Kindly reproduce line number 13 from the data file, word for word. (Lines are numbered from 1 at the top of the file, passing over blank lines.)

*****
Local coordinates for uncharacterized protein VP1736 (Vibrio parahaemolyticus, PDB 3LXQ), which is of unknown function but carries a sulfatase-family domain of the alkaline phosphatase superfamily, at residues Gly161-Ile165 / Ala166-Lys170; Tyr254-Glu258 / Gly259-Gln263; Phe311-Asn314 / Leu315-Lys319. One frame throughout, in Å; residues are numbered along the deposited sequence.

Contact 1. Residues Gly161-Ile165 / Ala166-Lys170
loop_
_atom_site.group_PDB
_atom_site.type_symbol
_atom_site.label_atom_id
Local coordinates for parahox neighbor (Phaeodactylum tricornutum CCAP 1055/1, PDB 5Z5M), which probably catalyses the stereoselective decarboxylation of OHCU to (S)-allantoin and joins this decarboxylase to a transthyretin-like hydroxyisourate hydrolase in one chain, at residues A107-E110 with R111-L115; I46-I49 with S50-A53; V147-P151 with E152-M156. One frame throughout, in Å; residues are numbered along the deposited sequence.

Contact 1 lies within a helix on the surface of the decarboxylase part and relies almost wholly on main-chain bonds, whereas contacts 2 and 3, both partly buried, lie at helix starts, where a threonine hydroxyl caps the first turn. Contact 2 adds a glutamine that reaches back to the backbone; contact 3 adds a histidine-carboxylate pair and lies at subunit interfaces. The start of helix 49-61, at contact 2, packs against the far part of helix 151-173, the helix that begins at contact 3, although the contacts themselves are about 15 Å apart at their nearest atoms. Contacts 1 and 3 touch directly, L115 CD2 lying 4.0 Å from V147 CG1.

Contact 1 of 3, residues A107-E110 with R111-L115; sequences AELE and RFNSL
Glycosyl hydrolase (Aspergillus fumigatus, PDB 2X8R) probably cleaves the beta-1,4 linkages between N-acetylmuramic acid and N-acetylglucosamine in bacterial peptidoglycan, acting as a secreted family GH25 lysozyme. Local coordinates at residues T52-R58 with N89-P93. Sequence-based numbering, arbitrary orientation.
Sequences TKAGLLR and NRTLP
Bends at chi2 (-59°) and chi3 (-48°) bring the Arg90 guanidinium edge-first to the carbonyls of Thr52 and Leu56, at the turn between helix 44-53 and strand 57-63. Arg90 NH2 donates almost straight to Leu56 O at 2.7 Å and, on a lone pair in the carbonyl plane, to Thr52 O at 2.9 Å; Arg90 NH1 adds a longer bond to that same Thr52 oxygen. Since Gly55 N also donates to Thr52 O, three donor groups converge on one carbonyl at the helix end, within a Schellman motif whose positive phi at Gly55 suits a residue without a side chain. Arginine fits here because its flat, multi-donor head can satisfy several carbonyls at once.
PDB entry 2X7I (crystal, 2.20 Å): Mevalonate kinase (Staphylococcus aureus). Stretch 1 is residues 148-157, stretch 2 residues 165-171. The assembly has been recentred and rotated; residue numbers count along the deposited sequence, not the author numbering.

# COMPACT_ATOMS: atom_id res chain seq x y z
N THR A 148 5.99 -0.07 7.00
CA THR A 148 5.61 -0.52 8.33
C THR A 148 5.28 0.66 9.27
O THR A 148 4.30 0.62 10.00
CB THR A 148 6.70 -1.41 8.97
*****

PDB entry 2X7I (crystal, 2.20 Å): Mevalonate kinase (Staphylococcus aureus). Stretch 1 is residues 148-157, stretch 2 residues 165-171. The assembly has been recentred and rotated; residue numbers count along the deposited sequence, not the author numbering.